The city of Little Rock may have been founded in 1821, but people lived here for thousands of years before European settlers “discovered” it. The land Little Rock sits on is the ancestral home of the Caddo, Osage, and Quapaw peoples, and even the word “Arkansas” is derived from the name Algonkian-speaking Indians of the Ohio River Valley gave to the Native Americans who inhabited this area.
Here are the best places in Little Rock to learn about the Indigenous Americans that first called this place home.
As you stroll along the trails of this state park, it’s easy to imagine yourself walking among the Plum Bayou people who called this site home during the 800s. The site features multiple Indian mounds and ongoing archeological research sites.
On August 24, 1818, the Quapaw Line was drawn to separate the Quapaw tribe’s land to the west and the land available for settlement to the east. Though the Quapaw were eventually forced to give up their land, the line remained an important marker in the young city. Today, the line is marked by stone markers in Riverfront Park and small discs in streets and sidewalks throughout the city.
Historic Arkansas Museum
This museum chronicles the history of Arkansas before it became the 25th state in 1836. Here you’ll find the “We Walk in Two Worlds” exhibit that explores the lives of Arkansas’s first people through almost 160 artifacts including pottery, clothing, and weapons.
The Quapaw line began at La Petite Roche, the rock that gave Little Rock its name. Today, what remains of that rock is enshrined in Riverfront Park’s La Petite Roche Plaza. The plaza also includes historical plaques that give insight into the city’s history. Just east of the plaza is Riverfront Park’s History Pavilion where interpretative panels trace the way the Arkansas River has shaped the city over time.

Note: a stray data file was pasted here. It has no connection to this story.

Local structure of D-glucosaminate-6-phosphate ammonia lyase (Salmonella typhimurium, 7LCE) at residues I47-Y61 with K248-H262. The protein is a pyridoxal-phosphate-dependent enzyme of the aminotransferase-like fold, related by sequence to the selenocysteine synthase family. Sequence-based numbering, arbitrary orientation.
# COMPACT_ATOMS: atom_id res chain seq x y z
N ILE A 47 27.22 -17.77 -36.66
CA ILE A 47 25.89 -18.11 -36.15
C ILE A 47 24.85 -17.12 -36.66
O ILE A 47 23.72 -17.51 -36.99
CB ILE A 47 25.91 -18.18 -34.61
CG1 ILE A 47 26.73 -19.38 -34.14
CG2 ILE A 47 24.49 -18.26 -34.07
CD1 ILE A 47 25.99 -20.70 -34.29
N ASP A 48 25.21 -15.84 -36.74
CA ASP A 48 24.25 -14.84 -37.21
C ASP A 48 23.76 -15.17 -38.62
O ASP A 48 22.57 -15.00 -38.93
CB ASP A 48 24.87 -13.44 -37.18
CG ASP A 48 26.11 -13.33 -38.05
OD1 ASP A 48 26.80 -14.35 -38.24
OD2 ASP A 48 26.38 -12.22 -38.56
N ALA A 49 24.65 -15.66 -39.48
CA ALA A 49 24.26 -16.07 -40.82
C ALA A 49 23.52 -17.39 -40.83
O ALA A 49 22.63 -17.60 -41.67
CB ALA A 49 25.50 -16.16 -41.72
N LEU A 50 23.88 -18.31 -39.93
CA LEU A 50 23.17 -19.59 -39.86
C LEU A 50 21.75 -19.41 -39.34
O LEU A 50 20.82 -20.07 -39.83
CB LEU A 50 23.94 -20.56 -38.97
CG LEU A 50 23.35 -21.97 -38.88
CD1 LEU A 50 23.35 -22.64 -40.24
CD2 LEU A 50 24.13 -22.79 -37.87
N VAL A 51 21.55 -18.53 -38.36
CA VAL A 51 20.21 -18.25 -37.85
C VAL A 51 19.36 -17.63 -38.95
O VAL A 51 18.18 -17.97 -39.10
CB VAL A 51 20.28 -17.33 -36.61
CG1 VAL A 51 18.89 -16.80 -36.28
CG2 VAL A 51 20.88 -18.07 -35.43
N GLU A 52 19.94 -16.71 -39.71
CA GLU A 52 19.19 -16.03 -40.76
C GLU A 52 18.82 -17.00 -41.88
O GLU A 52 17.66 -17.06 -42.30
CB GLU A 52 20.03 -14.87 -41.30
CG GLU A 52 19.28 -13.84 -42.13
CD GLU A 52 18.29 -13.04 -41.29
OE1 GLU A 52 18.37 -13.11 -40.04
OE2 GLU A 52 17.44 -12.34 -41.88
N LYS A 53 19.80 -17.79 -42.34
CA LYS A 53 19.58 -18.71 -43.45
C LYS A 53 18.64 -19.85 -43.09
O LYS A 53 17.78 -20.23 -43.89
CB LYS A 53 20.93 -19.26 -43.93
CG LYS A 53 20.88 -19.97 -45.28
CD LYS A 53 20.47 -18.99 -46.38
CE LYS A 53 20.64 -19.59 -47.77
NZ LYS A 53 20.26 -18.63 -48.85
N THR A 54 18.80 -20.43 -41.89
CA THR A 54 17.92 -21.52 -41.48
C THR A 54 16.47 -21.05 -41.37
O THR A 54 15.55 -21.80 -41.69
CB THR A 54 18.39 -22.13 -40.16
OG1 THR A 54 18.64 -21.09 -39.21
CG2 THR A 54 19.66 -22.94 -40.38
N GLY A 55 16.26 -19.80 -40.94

The Sequoyah National Research Center at the University of Arkansas at Little Rock seeks to acquire and preserve the writings and ideas of Native North Americans by collecting their written words, artworks, and other forms of expression. The center is closed due to COVID-19, but many of their archives are available online. When reopened, visitors can enjoy multiple interpretive displays for visitors, including an exhibit on Native Americans who fought for America during times of war.
Trail of Tears Park
When the Choctaw and Chickasaw peoples were forced off their land and made to move west along what is now known as the Trail of Tears, their route took them along the Old Southwest Trail, a route that follows present day's Asher Avenue through central Little Rock. Where Asher Ave. meets the campus of the University of Arkansas at Little Rock, Trail of Tears Park commemorated this forced march with commemorative displays in a peaceful setting.